The Adam Smith Institute, a right-wing think-tank, has blasted the campaigning charity Shelter over its allegations of land-banking by house builders in the UK.
In a blog entitled ‘Once Again, More Than A Little Misleading From Shelter’, the think-tank’s Tim Worstall says Shelter claims builders are buying land in order to sit on it while it appreciates. This refers to a recent claim by the charity that 10 of the country’s largest residential builders have some 14 years’ worth of develop-able land sitting idle.
This takes the form of 404,000 plots through their current land banks, and a further 558,000 plots in so-called strategic land banks - the latter involving purchase options controlled by, but not necessarily owned by, the developers.
Worstall says there is a basic logic problem with the initial allegation - that is, that the builders would deny themselves the income they would receive if they built properties. “There won't be any profits or dividends unless something is actually sold” he writes.
He says instead the number to take notice of is the 404,000 plots actually owned rather than those not owned and merely on option - and the owned figure accounts for five years or so of supply, not the 14 alleged by the charity. In addition, he says, it can often take several years to secure planning consent anyway, pushing out further the timeframe for building.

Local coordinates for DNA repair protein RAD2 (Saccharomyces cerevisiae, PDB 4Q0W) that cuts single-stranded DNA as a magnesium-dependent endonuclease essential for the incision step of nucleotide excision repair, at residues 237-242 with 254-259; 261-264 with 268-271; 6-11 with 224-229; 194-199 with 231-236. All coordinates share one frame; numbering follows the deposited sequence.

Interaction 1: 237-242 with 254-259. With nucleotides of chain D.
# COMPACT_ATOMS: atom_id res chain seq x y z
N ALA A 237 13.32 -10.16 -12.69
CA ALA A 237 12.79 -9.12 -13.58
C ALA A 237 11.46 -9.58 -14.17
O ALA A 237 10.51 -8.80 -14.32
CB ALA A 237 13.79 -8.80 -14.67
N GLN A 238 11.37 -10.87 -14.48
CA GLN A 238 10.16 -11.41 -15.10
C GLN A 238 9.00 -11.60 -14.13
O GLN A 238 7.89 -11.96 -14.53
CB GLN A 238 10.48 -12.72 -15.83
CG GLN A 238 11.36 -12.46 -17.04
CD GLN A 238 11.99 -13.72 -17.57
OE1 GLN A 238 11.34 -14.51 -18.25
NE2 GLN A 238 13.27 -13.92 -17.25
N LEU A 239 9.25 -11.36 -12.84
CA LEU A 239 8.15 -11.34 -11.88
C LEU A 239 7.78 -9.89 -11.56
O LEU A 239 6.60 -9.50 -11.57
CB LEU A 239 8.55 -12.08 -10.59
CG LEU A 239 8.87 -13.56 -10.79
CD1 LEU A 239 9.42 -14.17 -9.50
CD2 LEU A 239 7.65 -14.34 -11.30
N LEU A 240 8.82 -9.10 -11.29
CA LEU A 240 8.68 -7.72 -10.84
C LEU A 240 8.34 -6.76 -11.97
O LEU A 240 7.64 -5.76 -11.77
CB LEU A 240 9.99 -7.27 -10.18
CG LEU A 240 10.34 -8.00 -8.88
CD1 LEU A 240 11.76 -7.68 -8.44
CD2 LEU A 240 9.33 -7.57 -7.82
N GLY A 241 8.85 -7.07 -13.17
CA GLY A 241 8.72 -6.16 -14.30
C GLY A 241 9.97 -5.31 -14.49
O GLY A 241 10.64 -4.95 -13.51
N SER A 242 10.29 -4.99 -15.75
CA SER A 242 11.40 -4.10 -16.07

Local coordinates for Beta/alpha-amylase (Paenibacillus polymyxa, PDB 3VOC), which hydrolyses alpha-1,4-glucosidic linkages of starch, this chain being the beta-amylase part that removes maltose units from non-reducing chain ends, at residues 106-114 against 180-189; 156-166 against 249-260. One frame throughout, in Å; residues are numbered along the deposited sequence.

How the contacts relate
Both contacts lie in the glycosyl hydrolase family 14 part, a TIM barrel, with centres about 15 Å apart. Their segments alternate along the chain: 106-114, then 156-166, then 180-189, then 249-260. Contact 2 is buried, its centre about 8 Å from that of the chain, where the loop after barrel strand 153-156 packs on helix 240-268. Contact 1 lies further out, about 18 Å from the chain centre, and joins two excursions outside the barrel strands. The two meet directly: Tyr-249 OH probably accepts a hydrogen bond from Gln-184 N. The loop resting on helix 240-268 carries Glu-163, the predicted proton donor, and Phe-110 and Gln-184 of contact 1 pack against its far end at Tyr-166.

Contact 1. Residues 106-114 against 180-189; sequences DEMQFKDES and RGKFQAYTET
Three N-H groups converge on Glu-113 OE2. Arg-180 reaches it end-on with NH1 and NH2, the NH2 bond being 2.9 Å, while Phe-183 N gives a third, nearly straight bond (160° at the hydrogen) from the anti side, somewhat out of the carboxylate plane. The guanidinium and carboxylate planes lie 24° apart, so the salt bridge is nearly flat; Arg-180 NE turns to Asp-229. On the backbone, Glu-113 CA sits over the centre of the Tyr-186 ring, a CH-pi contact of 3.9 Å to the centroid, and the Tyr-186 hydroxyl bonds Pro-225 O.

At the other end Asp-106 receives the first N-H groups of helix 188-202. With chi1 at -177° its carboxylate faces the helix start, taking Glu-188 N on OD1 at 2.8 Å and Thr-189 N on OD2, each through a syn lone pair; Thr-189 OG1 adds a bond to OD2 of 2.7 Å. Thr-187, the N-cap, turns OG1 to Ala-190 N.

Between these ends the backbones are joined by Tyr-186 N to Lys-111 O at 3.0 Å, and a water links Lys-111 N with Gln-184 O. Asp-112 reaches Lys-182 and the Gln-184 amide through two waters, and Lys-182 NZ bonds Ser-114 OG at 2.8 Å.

“The stock of land therefore seems to be, around and about, sufficient to cover the time it takes to gain more land upon which to build. Just as if it takes a factory a week to gain more of a supply then it will tend to hold about a week's supply of that thing” he writes.
He adds that if there is any genuine land-banking, with land simply being stored for appreciation rather than building, then the way to overcome it is by issuing more planning consents more rapidly.
“The increased supply will mean the speculation doesn't work and thus people will build not speculate.That is, the solution to our housing woes is, as it always is, simply to issue more planning permissions” he says.
In recent years Shelter has shifted its emphasis away from campaigning purely for the homeless and has instead campaigned against some property industry activities, including estate and letting agent practices.
Earlier this year we reported that it had a run-in with housing expert Kate Faulkner over its allegations regarding first time buyers.